32. 25.
    Margitta Rouse, “‘Hit Men on Holiday get All Medieval’: Multiple Temporalities and Media Theory in Martin McDonagh’s In Bruges,” in Medievalism, ed. Ute Berns and Andrew James Johnston, special issue of European Journal of English Studies 15.2 (2011): 171–82.Google Scholar
  33. 27.
    For an important discussion of the ways in which Heidegger, Blumenberg, and Foucault all contributed to the philosophical underpinnings of this form of cultural history firmly grounded in the epistemologies and techniques of representation, see Andrew Cole and D. Vance Smith, “Outside Modernity,” in The Legitimacy of the Middle Ages: On the Unwritten History of Theory, ed. Andrew Cole and D. Vance Smith (Durham, NC: Duke University Press, 2010), pp. 2–36.CrossRefGoogle Scholar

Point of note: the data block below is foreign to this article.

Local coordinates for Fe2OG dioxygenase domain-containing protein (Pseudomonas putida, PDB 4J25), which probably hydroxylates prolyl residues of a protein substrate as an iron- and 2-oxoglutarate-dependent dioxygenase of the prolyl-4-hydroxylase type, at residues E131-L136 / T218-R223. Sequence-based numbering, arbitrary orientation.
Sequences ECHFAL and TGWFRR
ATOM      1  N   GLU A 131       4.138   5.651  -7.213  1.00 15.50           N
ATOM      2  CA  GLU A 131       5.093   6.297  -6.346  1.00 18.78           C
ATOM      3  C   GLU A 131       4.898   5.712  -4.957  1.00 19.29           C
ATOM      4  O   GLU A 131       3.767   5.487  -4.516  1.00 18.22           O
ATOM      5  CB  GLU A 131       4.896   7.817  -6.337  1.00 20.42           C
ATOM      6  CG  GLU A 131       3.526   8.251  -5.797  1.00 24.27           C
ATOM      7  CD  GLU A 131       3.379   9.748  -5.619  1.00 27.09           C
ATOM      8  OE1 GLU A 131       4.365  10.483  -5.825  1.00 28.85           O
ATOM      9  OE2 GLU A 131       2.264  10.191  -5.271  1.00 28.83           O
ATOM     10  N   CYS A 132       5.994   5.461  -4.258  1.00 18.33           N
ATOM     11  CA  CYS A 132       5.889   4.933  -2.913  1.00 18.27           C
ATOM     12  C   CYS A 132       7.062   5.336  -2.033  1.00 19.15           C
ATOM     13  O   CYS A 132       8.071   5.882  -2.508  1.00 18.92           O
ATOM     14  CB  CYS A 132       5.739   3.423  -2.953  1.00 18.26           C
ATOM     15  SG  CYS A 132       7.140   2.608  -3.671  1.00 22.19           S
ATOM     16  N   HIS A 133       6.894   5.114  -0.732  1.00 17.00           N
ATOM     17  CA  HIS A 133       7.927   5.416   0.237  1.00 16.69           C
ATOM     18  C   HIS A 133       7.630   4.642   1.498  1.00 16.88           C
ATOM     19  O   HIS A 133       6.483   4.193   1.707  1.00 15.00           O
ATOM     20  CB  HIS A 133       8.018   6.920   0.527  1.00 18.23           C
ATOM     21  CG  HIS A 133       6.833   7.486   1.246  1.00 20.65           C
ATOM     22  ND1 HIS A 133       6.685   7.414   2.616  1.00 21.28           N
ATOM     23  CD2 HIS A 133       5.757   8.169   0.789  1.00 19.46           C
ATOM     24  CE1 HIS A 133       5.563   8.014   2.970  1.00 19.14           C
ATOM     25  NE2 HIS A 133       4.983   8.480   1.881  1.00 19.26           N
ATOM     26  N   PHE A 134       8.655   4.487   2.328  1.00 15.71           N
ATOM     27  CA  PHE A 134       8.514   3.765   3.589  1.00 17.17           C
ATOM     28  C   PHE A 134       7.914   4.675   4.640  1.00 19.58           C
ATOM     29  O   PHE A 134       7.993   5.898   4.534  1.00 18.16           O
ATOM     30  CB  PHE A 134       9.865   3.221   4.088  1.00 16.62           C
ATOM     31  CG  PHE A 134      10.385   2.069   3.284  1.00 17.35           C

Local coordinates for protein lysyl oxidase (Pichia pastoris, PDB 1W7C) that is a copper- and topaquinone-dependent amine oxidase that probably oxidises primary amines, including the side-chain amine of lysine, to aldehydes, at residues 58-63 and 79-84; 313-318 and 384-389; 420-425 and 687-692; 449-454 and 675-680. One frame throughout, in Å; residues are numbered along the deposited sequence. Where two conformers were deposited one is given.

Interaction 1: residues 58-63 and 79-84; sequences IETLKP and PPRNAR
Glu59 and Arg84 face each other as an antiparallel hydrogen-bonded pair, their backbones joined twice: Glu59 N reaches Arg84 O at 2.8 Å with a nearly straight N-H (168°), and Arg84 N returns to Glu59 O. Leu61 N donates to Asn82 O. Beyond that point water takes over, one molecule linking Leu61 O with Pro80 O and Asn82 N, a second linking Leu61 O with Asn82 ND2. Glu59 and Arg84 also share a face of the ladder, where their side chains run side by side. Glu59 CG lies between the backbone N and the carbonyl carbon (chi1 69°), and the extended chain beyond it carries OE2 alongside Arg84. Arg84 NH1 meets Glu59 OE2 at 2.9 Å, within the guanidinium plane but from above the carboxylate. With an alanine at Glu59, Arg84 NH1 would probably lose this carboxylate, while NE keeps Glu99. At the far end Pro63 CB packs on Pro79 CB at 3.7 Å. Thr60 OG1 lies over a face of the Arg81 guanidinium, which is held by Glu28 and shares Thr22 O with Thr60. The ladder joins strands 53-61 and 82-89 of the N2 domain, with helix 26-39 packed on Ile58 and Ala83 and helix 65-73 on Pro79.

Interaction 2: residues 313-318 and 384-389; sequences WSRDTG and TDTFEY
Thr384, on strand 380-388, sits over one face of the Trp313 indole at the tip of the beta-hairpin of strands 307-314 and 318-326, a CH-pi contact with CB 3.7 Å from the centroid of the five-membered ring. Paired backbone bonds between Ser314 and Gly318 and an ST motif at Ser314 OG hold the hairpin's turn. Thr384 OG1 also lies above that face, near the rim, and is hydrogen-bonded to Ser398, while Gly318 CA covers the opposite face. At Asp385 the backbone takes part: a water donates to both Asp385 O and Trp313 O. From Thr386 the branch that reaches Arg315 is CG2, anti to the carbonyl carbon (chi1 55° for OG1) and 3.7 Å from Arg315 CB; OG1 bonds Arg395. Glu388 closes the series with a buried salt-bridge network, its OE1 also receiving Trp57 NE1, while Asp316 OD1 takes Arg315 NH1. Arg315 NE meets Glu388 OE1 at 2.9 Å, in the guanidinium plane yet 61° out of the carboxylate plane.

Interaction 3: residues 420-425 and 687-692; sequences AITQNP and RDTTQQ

34. 28.
    Carolyn Dinshaw, “Temporalities,” in Middle English, ed. Paul Strohm (Oxford: Oxford University Press, 2007), p. 122 [107–23].Google Scholar
  35. 29.
    Doing Time is the title of Rita Felski’s investigation of the ways in which notions of time are central to constructions of gendered identities, which in turn lead to gendered perspectives on periodization. Rita Felski, Doing Time: Feminist Theory and Postmodern Culture (New York: New York University Press, 2000).Google Scholar

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© Andrew James Johnston, Margitta Rouse, and Philipp Hinz 2014

Authors and Affiliations

  • Andrew James Johnston
  • Margitta Rouse